perspectives on enabling education for indigenous CQU.pdf (3.36 MB)
Perspectives on enabling education for Indigenous students at three comprehensive universities in regional Australia
chapterposted on 2022-08-16, 03:36 authored by Bronwyn FredericksBronwyn Fredericks, Susan KinnearSusan Kinnear, Carolyn Daniels, P Croft-Warcon, Julie MannJulie Mann, Pamela CroftPamela Croft
Indigenous students, particularly those from regional and remote areas, are under-represented in both higher education and vocational education in Australia. Enabling programs seek to address this under-representation. They offer pathways to higher education, are important in lifting participation rates and potentially encourage mobility between the sectors. However, strategic development of enabling programs is based on little evidence about student or staff experiences. This chapter presents a qualitative research project underpinned by the strengths-based approach of conscientisation, exploring how Indigenous learning journeys via enabling programs can respect and grow cultural identity, while simultaneously developing study skills. The research considered interpretations of ‘success’ from the perspectives of students and teachers participating in enabling courses. The research found that enabling programs were an ‘important’ and ‘exciting journey’ for students that brought about transformation of the inner self through the building of ‘resilience’, ‘strength’, ‘confidence’, ‘self-esteem’, ‘self-worth’, ‘cultural understanding’ and ‘identity’. Success was experienced across multiple dimensions of students’ lived experience including ‘cultural identity’, ‘voice’, self-realisation, self-acceptance and ‘pride’. Staff suggested that enabling programs imparted an ‘underlying layer’ of skills. Recognition of Indigenous people as ‘yarners’ and ‘story tellers’, along with ways of incorporating ‘both-ways’ methodologies, need to be considered when developing the curriculum. This chapter reports on research which will be used to inform the development of a best-practice framework for Indigenous education enabling programs in Australia, particularly in regional and comprehensive education settings.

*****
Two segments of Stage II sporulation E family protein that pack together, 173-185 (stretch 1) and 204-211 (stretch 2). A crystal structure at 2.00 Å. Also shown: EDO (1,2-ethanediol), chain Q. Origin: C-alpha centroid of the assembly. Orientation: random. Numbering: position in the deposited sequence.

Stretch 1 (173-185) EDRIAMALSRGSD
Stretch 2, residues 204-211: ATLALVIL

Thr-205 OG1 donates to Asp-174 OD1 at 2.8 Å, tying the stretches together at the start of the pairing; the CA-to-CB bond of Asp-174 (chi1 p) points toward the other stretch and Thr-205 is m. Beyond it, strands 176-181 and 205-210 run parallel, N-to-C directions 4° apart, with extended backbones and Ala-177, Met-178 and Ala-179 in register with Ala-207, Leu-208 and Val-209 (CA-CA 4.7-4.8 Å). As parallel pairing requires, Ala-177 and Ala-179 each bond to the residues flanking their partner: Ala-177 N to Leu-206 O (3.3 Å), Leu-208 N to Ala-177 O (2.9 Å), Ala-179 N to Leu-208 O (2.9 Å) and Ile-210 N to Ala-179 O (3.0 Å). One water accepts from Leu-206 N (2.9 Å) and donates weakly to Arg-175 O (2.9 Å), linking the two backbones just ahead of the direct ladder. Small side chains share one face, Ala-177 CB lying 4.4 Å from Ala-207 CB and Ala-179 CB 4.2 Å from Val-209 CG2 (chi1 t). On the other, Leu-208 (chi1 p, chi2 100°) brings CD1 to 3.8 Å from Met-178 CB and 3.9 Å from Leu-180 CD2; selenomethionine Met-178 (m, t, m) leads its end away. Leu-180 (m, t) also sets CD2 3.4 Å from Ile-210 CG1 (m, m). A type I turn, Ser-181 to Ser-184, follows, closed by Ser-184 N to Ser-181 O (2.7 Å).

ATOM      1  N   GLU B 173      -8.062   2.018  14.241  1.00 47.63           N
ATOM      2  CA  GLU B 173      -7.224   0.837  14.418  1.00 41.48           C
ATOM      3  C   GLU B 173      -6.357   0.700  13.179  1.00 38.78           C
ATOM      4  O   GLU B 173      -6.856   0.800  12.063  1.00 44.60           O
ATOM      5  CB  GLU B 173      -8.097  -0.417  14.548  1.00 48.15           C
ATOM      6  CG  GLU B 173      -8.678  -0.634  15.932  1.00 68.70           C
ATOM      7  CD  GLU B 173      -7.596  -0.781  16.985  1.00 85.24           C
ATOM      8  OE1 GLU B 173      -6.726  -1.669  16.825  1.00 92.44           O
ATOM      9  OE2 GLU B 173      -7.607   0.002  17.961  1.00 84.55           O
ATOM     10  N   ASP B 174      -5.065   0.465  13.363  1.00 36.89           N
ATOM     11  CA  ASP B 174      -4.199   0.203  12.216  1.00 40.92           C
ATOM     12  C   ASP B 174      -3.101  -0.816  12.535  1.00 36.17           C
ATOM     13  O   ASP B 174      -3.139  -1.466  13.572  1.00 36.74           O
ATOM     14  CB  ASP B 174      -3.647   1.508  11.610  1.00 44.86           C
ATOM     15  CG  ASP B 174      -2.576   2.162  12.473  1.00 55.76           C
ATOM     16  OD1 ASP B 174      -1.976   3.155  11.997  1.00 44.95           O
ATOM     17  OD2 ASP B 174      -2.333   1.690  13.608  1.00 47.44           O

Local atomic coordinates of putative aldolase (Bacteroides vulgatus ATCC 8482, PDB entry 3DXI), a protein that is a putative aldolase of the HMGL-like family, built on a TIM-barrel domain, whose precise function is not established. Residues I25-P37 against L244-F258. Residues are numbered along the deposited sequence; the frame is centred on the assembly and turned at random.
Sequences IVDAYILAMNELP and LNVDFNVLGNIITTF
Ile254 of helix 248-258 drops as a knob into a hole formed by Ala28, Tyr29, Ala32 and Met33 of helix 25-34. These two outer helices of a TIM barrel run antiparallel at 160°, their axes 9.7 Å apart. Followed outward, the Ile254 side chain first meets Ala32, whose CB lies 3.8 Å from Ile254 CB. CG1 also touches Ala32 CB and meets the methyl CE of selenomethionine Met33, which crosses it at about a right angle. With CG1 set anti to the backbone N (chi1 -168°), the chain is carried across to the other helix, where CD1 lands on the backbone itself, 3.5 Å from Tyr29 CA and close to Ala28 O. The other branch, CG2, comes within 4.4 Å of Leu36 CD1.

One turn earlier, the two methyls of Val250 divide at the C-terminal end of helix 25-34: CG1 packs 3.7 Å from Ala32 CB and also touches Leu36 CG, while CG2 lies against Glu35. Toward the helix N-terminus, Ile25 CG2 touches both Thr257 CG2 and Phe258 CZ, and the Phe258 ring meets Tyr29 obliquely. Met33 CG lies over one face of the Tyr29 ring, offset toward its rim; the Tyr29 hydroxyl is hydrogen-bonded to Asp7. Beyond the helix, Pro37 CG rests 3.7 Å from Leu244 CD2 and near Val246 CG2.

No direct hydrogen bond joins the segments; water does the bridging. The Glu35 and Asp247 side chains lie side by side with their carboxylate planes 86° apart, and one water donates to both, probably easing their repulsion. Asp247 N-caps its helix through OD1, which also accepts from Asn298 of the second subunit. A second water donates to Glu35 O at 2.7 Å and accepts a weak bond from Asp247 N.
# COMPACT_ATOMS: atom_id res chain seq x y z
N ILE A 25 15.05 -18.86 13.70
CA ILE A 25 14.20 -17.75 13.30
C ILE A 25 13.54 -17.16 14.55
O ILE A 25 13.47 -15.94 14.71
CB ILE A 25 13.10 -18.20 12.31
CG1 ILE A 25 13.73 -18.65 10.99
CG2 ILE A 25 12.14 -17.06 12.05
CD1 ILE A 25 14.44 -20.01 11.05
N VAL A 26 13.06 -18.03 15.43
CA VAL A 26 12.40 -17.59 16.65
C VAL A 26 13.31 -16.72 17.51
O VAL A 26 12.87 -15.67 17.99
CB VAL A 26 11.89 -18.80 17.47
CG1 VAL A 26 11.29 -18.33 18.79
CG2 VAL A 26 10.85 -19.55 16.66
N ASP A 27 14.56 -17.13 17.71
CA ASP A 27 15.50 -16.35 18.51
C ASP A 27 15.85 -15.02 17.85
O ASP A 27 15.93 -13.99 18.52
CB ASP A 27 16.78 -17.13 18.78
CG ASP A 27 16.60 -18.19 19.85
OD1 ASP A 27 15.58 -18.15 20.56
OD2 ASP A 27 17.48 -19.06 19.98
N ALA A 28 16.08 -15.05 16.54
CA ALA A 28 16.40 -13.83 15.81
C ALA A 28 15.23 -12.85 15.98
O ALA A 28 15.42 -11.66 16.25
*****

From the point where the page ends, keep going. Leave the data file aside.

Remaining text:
EditorFrawley J; Larkin S; Smith JA
Number of Pages14
Place of PublicationSingapore
Full Text URL
Additional RightsCC BY 4.0
Cultural WarningThis research output may contain the names and images of Aboriginal and Torres Strait Islander people now deceased. We apologize for any distress that may occur.